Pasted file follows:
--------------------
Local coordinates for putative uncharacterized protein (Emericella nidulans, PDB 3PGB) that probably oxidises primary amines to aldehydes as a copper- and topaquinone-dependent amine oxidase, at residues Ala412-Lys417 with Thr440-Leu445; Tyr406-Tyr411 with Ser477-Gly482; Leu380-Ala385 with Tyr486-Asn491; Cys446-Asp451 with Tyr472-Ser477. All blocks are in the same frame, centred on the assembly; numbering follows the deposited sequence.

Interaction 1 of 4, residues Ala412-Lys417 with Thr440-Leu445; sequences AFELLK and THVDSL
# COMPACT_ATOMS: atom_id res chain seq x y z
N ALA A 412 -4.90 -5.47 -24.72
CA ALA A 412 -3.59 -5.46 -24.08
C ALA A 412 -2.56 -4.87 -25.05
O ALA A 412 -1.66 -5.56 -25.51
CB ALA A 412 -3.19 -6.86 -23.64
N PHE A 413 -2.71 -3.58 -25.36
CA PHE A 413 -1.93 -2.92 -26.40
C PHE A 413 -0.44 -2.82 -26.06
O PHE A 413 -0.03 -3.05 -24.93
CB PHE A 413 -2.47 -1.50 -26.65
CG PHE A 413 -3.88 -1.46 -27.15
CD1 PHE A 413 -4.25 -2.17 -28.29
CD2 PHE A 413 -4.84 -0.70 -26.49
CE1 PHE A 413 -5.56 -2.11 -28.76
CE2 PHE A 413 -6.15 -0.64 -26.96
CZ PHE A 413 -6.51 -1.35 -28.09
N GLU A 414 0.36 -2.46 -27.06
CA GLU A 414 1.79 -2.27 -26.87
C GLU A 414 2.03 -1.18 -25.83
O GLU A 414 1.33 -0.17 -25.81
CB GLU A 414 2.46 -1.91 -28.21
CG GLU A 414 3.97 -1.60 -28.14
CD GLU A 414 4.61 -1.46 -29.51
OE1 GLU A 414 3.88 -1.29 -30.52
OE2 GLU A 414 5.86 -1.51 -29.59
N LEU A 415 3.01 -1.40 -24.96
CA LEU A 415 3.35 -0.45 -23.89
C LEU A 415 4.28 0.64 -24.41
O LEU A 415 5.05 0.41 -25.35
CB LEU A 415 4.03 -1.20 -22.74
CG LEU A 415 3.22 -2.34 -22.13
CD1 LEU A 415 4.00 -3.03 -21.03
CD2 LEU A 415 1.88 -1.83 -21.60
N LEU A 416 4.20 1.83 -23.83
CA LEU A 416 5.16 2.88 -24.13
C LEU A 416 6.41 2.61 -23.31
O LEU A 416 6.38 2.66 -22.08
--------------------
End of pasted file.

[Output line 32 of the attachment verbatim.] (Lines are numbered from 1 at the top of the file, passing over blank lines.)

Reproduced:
O LEU A 415 5.05 0.41 -25.35